But as touching the Petition delivered to her Majesty this Afternoon, by the whole House, from the Mouth of Mr. Speaker, it is not at all contained in the Original Journal-Book of the House of Commons; and therefore having a Copy of it by me (which I do gather by all concurring circumstances, to be the very same here mentioned, both in respect of the time and matter) I have caused it to be inserted at large. I am not ignorant, that in divers Copies of this Speech, another Petition also is joined with it, as preferr'd likewise by the Lords to her Majesty, at this time, for the same Causes, which in truth happened not until the second Session of this Parliament following, Anno 8, & 9 Regin. Elizabethæ; neither shall it be needful to make any further demonstration thereof in this place, having so fully cleared it in the Upper House Journal, at that aforesaid second Session ensuing, upon Tuesday the 5th day of November; and now followeth the Copy of the above-mentioned Petition, at this time preferr'd as aforesaid.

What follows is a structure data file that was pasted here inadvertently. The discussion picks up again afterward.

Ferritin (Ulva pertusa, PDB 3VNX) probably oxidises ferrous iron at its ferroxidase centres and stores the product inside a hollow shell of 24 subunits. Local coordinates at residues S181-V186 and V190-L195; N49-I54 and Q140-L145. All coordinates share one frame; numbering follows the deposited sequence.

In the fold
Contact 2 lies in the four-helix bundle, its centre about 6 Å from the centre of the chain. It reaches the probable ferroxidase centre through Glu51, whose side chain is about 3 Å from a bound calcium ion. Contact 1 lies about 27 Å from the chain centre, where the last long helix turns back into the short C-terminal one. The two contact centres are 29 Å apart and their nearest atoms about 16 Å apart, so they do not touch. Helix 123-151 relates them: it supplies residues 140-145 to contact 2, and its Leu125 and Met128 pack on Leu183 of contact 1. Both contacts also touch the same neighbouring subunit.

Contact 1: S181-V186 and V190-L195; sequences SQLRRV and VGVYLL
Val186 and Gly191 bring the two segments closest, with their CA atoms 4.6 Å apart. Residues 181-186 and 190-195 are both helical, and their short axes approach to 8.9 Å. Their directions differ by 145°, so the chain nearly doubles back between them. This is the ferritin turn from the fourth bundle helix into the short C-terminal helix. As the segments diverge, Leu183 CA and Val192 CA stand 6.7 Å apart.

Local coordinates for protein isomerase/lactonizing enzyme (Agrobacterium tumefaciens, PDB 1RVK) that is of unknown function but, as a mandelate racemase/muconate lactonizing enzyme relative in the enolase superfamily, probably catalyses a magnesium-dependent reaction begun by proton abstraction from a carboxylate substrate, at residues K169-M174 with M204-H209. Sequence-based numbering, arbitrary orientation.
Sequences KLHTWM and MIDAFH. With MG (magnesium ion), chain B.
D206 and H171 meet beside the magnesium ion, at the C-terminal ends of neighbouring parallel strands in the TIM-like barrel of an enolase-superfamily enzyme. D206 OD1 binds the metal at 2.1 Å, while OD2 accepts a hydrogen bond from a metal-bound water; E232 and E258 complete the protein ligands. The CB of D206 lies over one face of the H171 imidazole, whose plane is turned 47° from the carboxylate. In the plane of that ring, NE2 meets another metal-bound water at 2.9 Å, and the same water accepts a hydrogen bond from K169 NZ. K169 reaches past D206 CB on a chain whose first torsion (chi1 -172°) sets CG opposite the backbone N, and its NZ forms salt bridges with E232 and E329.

Your Commons in this your Majesties present Parliament Assembled, most High and Mighty Princess, our most Dread Sovereign Lady, as they do daily, to their Commodity and Comfort, feel and receive the inestimable benefits of your most Graciours Government of this your Realm, in Peace and Surety, so do also most thankfully acknowledge the same, beseeching Almighty God long to bless and continue your most prosperous Reign over them; And among all these benefits which they daily receive of your Highness, they have at this time willed me, in their names to recognize unto your Highness, that they account it not the least, but rather among the greatest of them all, That your Majesty both at this time Assembled your Parliament, for supplying and redressing the greatest wants and defaults in your Common-Weal, and for the establishing the surety of the same; which your Majesties most gracious meaning, both been at your Commandment, signified unto us, by the Right Honourable the Lord Keeper of your Great Seal of England, namely in this, that he willed us first to have consideration of the greatest matters that nearest touch'd the State of the Realm, and the preservation thereof, seeming therein also to express unto us the Conformity of your Majesties mind, in having principal respect to the matters of greatest weight; and for that respect Assembling this your Parliament. And for as much as your said Subjects see nothing in this whole Estate of so great importance to your Majesty, and the whole Realm, nor so necessary at this time to be reduced to certainity, as the sure continuance of the Government of the Imperaial Crown thereof, and the most honourable Issue of your Body (which Almighty God send us to your Highness Comfort) and for want thereof, in some certain limitation to guide the Obedience of our Posterity; And where Almighty God to our great Terror and dreadful Warning, lately touched your Highness with some danger of your most Noble Person by Sickness, from which so soon as your Grace was by Gods favour and mercy to us recovered, your Highness sent out your Writs of Parliament, by force whereof your Subjects are at this time Assembled; your said Subjects are both by the necessity and importance of the matter, and by the convenience of the time of Calling them immediately upon your recovery, enforced to gather, and consess, that your Majesty of your most Gracious and Motherly Care for them, and their Posterity, have Summoned this Parliament, principally for establishing of some certain limitation of the Imperial Crown of your Realm, for preservation of your Subjects, from certain and utter destruction; (if the same should not be provided in your Life, which, God long continue;) They cannot, I say, but acknowledge your Majesty both most graciously considered the great dangers, the unspeakable miseries of civil Wars, the perillous and intermingling of Foreign Princes and feditious, ambitious, and factious Subjects at home, the waste of noble Houses, the slaughter of People, subversions of Towns, intermission of all things pertaining to the maintenance of the Realm, unsurety of all mens Possessions, Lives and Estates, daily interchange of Attainders and Treasons; All these mischiess, and infinite others, most likely and evident, if your Majesty should be taken from us, without known Heir, (which God forbid) to fall upon your Subjects, to the utter subversion of the whole, whereof you have Charge under God: If good provision should not be had in this behalf. Your Majesty hath weighed the Examples of Foreign Nations, as what ensued the Death of Great Alexander, when for want of certain Heirs by him begotten, or appointed, the variety of Titles, the diversity of Dispositions in them that had Titles, the ambition of them that under colour of doubtfulness of Titles, forsook all obedience of Titles, destroyed his Dominions, and wasted Posterity with mutual Wars and Slaughters: In what miserable Case also was this Realm it self, when the Title of the Crown was tossed in question, between the two Royal Houses of Lancaster and York, till your most Noble Progenitors Henry the Seventh, and the Lady Elizabeth his Wife, restored it to a setled Unity, and left the Crown in a certain course of Succession? These things, as your Majesty hath upon your own danger most graciously considered for our Comfort and Safety; so we most humble Subjects, knowing the preservation of our selves, and all our Posterity, to depend upon the safety of your Majesties most Royal Person, have most carefully and diligently considered, how the want of Heirs of your Body, and certain limitation of Succession after you, is most perillous to your Highness, whom God long preserve amongst us. We have been admonished of the great malice of your Foreign Enemies, which even in your Life-time have sought to transfer the Dignity and Right of your Crown, to a Stranger; we have noted their daily most dangerous practices against your Life and Reign; We have heard of some Subjects of this Land, most unnaturally consederated with your Enemies, to attempt the destruction of your Majesty, and us all that live by you; We fear a Faction of Hereticks in your Realm, Contentious and malicious Papists, left they most unnaturally against their Country, most madly against their own Safety, and most treacherously against your Highness, not only hope for the woful day of your Death, but also lay in wait to advance some Title, under which they may revive their late unspeakable Cruelty, to the destruction of Goods, Possessions, and Bodies, and thraldom of the Souls and Consciences of your faithful and Christain Subjects; We see nothing to withstand their desire, but your only Life, their Unkindness and Cruelty we have tasted; we fear much to what attempt the hope of such opportunity (nothing withstanding them but your Life) will move them; We find how necessary it is for your preservation, that there be more set and known between your Majesties Life and their desires; We see on the other side, how there can be no such danger to your Majesty, by ambition of any Apparent Heir established by your benefit and advancement, for want of Issue of your Majesties Royal Body, as you are now subject unto, by reason of their desire and hope; We know not how many pretend Titles and Trust to succeed you, whole secret desire we so much more fear, because neither their number, force nor likelihood of disposition, is known unto us; and so we can the less beware of them for your preservation.